African Horse Sickness Found in Western Cape

Two horses in South Africa's Western Cape have tested positive for African horse sickness (AHS), reported officials in that area.

According to a public notice issued Friday (March 14) by Dr. John Grewar, state veterinarian (epidemiology) for the Provincial Government of the Western Cape Department of Agriculture Veterinary Services, a private veterinarian tested two horses suspected of having the virus, and those samples came back positive, indicating both horses are positive for serotype 1 AHS. The affected horses reside in the Porterville area, and the source of infection is currently unknown.

Subsequently, the Western Cape state veterinary services developed a containment zone with movement restrictions—meaning no equids can be moved within, out of, or through the specified area.

"The clinical signs seen on the affected property are mild in comparison to previous AHS outbreaks, and no mortalities occurred that have been AHS confirmed as yet," the statement reads. "We thus ask members of the public to be vigilant in their inspection of their horses in the containment area prior to riding or training them as exercising a horse with mild infection may cause the disease to progress faster than expected."

The public notice indicates that there's a "two-pronged approach" to managing this outbreak.

"State officials are undertaking a census and clinical surveillance program in the containment zone starting around the affected property and moving outwards to its borders," the notice reads. "Included in this is informing the public regarding the current state of the outbreak and explaining the containment zone movement requirements."

Additionally, the notice says, "Owners (or owners’ consulting veterinarians) who are informing state officials of suspect clinical cases are being visited and samples are being taken from suspect cases for AHS testing. This includes properties outside of the containment zone."

While there is only one property in the containment zone with confirmed AHS cases, authorities indicate that "there are seven properties within the containment zone where clinical signs which may be associated with AHS are present and where sampling has been performed. Results are pending for these farms."

The state hopes to complete their surveillance and census of the current contamination zone by March 21, the notice says; however, it's not know when control measures will be relaxed.

These aren't the first AHS cases reported in South Africa this year. In late February, Gerrit Van Rensburg, the Western Cape's Minister of Agriculture and Rural Development, issued a statement indicating at least 34 horses have either tested positive for or been suspected of having AHS; 22 of those horses have died, he said.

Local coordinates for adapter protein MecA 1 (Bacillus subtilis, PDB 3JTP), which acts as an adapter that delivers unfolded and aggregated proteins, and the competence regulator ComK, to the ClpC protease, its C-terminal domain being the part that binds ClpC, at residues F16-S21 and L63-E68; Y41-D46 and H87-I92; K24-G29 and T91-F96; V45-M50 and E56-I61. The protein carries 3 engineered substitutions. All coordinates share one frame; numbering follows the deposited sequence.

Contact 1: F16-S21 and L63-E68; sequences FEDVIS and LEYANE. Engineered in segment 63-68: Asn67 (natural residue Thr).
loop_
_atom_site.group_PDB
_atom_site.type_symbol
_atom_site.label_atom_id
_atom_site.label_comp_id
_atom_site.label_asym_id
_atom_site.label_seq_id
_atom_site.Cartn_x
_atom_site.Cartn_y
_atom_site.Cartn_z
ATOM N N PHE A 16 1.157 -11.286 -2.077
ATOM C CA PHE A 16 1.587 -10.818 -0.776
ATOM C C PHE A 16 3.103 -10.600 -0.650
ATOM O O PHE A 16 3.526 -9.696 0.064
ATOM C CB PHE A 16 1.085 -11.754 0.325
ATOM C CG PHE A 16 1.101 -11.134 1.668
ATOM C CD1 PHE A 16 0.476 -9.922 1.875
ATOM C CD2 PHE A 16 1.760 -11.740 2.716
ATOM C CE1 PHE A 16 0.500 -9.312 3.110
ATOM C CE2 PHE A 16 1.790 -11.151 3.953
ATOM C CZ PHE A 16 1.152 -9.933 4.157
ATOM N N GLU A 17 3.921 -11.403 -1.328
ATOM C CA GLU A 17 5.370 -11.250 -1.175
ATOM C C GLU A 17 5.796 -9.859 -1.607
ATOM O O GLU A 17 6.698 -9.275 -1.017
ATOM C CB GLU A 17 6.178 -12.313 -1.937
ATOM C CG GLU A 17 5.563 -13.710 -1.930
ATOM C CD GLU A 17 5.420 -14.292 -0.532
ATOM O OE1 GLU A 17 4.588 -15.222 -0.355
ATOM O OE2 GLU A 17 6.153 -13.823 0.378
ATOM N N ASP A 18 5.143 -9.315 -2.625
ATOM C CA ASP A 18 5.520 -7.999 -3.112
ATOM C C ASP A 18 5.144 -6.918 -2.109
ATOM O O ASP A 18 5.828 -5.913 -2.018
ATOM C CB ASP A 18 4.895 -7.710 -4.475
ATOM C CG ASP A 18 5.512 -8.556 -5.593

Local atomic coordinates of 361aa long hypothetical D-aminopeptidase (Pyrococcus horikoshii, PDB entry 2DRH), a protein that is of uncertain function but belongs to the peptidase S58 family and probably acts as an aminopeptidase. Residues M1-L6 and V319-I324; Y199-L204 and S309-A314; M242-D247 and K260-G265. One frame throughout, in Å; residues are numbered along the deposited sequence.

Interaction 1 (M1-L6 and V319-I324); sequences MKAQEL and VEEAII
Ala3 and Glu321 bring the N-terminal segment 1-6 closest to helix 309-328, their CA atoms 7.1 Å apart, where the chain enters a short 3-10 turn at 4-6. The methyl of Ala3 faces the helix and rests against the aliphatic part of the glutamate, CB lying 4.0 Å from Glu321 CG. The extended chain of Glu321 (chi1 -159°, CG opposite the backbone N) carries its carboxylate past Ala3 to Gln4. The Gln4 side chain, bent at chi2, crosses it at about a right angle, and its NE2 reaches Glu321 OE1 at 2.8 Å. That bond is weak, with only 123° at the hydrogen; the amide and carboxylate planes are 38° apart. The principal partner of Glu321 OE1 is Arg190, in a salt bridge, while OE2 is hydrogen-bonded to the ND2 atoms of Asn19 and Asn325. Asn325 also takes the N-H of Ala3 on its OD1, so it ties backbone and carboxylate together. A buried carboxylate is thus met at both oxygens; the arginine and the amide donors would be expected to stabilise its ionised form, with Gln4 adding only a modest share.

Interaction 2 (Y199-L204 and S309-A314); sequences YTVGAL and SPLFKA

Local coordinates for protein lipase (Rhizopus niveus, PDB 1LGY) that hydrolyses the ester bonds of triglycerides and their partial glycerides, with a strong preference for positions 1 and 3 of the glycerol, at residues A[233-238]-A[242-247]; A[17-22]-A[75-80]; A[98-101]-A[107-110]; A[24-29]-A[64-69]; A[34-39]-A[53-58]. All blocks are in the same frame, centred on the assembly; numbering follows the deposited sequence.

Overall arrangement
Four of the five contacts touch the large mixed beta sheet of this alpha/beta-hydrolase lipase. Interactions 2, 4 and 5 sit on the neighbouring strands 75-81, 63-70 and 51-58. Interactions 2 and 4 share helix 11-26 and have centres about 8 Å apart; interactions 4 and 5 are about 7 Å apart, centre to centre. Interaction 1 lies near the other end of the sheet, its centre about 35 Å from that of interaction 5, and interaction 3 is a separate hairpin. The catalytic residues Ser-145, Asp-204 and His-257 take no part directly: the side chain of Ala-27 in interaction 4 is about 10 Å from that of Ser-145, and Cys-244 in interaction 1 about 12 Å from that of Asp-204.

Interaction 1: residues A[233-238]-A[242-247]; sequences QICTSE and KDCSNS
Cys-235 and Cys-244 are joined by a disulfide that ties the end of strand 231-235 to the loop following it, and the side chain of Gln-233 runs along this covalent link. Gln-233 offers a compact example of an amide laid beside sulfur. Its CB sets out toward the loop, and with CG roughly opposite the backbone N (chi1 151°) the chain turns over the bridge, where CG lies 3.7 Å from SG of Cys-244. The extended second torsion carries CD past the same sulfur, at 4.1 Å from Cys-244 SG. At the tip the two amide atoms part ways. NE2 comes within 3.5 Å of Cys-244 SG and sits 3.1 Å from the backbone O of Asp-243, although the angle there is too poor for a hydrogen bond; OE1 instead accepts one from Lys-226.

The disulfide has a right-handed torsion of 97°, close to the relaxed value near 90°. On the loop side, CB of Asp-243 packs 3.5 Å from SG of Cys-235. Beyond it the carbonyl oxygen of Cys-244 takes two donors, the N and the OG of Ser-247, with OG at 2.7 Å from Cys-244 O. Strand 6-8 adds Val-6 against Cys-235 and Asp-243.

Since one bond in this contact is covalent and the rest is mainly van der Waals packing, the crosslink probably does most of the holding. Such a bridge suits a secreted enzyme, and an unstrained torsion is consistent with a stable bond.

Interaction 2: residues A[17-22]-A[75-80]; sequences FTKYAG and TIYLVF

"Due to persistent high rainfall in the rest of the country the number of cases has increased dramatically and are also occurring earlier than in previous years," Van Rensburg said in the Feb. 28 statement.

As a result, animal health officials have placed restrictions "on all direct horse movements to the Western Cape AHS control area from all other provinces," effective Feb. 28.

South Africa's Department of Agriculture, Forestry, and Fisheries declared the area in the Western Cape an AHS controlled area in 2001, and it includes an AHS-free area to facilitate trade. Horses can be exported directly to the European Union from the AHS-free area. In an effort to protect this area, all horse movements to controlled areas are subject to a state veterinary movement control to prevent introducing the AHS virus into the free zone.

The disease is transmitted by Culicoides midges and does not spread via horse-to-horse contact. Favorable climatic conditions (i.e., summer rainfall) can increase Culicoides breeding and spread. Heavy rains preceded by a prolonged dry spell favor the occurrence of epidemics. The number of outbreaks generally declines after the first frost, and normally the disease occurrence drops abruptly in May.

Veterinarians encourage owners to have their animals vaccinated for AHS before the start of the rainy season to limit the disease's impact. As an extra measure, they advise stabling horses for at least two hours before sunset and keeping them stabled for at least two hours after sunrise, as this is the period when Culicoides are most active and known to be feeding. Culicoides also colonize around stagnant water sources, so try to prevent water pooling and move animals away from water sources such as ponds or lakes.

About the Author

Erica Larson, News Editor

Erica Larson, News Editor, holds a degree in journalism with an external specialty in equine science from Michigan State University in East Lansing. A Massachusetts native, she grew up in the saddle and has dabbled in a variety of disciplines including foxhunting, saddle seat, and mounted games. Currently, Erica competes in three-day eventing with her OTTB, Dorado, and enjoys photography in her spare time.

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